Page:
Yeahh, the logging industry is fascinating. We had 12-15 springboard stumps on the property when we bought it, and we took out two stumps at the homesite that still aren't burnt 20yrs later even though we've tried 3-4 times. I stacked and fed slash onto the edge of one stump for three days while hitting it with a 4ft airplane prop powered by a 20hp Briggs. That blower would eat holes through 20-30ft of slash and blow out both sides around the stump but never more than charred the actual stump....... just a big ol' coal on the side, the stump acting as a diverter for the airflow lol

    We logged 10-12 loads here this last fall, one load was a 6-logger, and my feller left one old larch standing because the TD-8 dozer I was using wouldn't be able to move it.

  9. #39
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    Dec 2015
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    Photo scale

    You're right Al, USGS Quad Map Scale 1:2000 equal 2.64 inches per mile. If the photo height from the plane is correct you can take ortho (veg. type) photos and lay them right over a quad map. The fit is never perfect because of variation in topography. The camera in the plane assumes a constant distance between the lens and the ground surface for scale...never happen.

    Now that you're an expert in photogrammetry we will move onto slash disposal. A Briggs and Stratton with an airplane prop! I have to laugh just thinking about it. It is typical Al...the free thinker.: )

    The thick bark on old growth Fir is pretty fire resistant. When splitting Fir for firewood, I would bring the bark home and burn it. It worked great in the wood stove.

    Still laughing

    Mort
    Last edited by dmort; 06-20-2019 at 09:16 PM.

  10. #40
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    Dec 2003
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    washington.........STATE that is.
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    Using blowers on piles brush is perty much standard here.....it often takes a jumpstart to get them self-sucking. of course a small pile is the size of a house, a large one the size of a school.

    Those two stumps that won't start are simply too large and dense. The bark is long gone off them. If I ever have a big machine here, something with a 12ft or longer stinger I'll have 'em split but meantime they'll just set off in the brush for the next 100yrs

    my 4ft saw might get'em seamed deep enough to split with a backhoe but just a lot of work for nothing IMO, I've got room

  11. #41
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    Al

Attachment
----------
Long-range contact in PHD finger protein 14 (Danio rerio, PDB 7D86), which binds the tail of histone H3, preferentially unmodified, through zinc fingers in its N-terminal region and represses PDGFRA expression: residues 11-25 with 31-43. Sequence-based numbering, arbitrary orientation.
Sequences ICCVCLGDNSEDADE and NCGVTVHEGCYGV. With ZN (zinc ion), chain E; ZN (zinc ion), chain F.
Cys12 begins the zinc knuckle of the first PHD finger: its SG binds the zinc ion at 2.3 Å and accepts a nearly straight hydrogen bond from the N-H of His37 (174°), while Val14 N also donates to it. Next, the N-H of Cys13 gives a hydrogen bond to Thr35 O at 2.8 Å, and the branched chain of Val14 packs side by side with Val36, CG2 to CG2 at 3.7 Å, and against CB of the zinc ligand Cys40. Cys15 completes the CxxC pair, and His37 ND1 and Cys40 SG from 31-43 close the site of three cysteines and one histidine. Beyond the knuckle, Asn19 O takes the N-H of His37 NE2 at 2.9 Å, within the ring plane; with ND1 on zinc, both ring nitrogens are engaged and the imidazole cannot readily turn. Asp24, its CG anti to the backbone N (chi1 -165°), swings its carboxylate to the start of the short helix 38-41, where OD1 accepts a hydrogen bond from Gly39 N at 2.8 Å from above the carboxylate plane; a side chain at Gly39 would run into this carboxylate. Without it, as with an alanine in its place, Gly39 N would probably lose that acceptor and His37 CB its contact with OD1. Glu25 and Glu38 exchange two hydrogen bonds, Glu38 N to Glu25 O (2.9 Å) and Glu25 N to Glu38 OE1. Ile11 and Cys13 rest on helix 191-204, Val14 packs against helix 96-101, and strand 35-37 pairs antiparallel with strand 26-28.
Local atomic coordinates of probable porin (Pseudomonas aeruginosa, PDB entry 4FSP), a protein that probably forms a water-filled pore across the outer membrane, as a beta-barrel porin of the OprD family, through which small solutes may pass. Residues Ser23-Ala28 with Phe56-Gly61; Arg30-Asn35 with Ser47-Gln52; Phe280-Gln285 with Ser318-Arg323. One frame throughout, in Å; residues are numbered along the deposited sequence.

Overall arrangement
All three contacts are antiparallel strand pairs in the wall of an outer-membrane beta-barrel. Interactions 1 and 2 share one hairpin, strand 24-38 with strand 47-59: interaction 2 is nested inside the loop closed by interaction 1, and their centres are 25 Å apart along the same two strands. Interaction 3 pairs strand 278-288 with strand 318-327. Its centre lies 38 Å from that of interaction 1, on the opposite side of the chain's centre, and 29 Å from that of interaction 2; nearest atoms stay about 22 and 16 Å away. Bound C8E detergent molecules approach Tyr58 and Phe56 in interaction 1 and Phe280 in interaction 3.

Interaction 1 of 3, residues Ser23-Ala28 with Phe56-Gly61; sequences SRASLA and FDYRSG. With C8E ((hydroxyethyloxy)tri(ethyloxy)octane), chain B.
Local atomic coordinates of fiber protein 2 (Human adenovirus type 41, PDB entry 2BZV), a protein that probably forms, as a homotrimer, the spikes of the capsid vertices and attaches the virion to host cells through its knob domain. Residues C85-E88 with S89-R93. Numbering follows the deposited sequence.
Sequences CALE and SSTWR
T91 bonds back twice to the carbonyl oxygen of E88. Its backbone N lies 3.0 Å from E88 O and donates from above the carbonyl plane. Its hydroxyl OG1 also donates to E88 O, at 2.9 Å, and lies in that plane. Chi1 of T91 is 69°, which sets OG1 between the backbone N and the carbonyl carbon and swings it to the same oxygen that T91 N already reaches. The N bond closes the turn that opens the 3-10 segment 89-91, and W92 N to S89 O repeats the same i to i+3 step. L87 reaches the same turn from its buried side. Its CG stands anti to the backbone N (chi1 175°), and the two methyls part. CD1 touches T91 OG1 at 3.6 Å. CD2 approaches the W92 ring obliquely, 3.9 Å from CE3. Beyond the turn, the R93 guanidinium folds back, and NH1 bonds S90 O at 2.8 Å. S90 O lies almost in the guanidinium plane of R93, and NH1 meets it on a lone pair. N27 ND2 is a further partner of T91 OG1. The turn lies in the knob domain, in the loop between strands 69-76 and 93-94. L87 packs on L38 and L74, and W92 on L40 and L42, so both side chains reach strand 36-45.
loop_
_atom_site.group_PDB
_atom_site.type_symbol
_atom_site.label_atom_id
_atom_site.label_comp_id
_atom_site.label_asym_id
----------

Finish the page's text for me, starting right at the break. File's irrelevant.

A 6 log load has to be pretty good these days. Do you bid on timber or just the haul ?

    Mcoulgh used to make chainsaws for large timber....big on bottom end but heavy by later standards. We called them ha,ha's....you would pull the cord and it would go ha,ha,ha,ha.

    Mort

  12. #42
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    Quote Originally Posted by dmort View Post
    Al
    A 6 log load has to be pretty good these days. Do you bid on timber or just the haul ?

    Mcoulgh used to make chainsaws for large timber....big on bottom end but heavy by later standards. We called them ha,ha's....you would pull the cord and it would go ha,ha,ha,ha.

    Mort
    Neither, we bootlegged these out of my range for setup of my Oehler 43's and so's I could get my 600yd shot

    They were in my way........

    My Dad was a small engine mechanic back in the late 60's early 70's and the claim floated about this area was that "the McCullough carb was so over-engineered that you could fire it up at the base of a big fir, climb up to top 'er out and the saw wouldn't run because of the altitude change"


    My Dad's brother Jim had one of them big saws..... they set him up on a two-man saw but the other guy couldn't keep up in the woods so Jim bob-tailed 'er down to 6-foot and ran 'er alone.

  13. #43
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    Dec 2015
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    Nampa Idaho
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    Logging

    Al,
    I made a lot of friends in the logging business and two of them were seriously injured. There were the Mortensen brothers that called me cousin Mort. They were sen instead of son...whatever. Brother Milt was falling salvage (dead Fir) when his tree hit another and a flying limb hit him the back. He was hospitalized and out of business for quite a while. His brother Gene, was a rigger on a skyline unit when the tail hold broke loose under a lot of tension. The cable whipped across the unit and set him flying. The wife and I went to the hospital asap. He looked awful and was heavily drugged. He did remember we were there....surprise.

    Another friend was a climber and he had some serious balls. We called him (English John) because of his accent. He had a great background from logging in England, Scotland and Norway. He wanted to work in big timber so he moved to the West Coast of the US. He had no fear of heights and made a couple of jobs I did possible. Him and his wife came to visit us last year and he still looks good.

    The Mortensen brothers have since passed away.

    Milt's saw a HaHa!

    Mort
    Last edited by dmort; 06-23-2019 at 04:16 PM.

  14. #44
    Join Date
    Jul 2013
    Location
    NY and PA
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    Quote Originally Posted by liljoe View Post
    Do you think prime shipping would be free on 50 tons of crushed limestone for my driveway?
    Might have to check on it.

    Joe Hynes
    I just blew my Jamison's out my nose! gosh that burns but i don't care who ya are that is FUNNY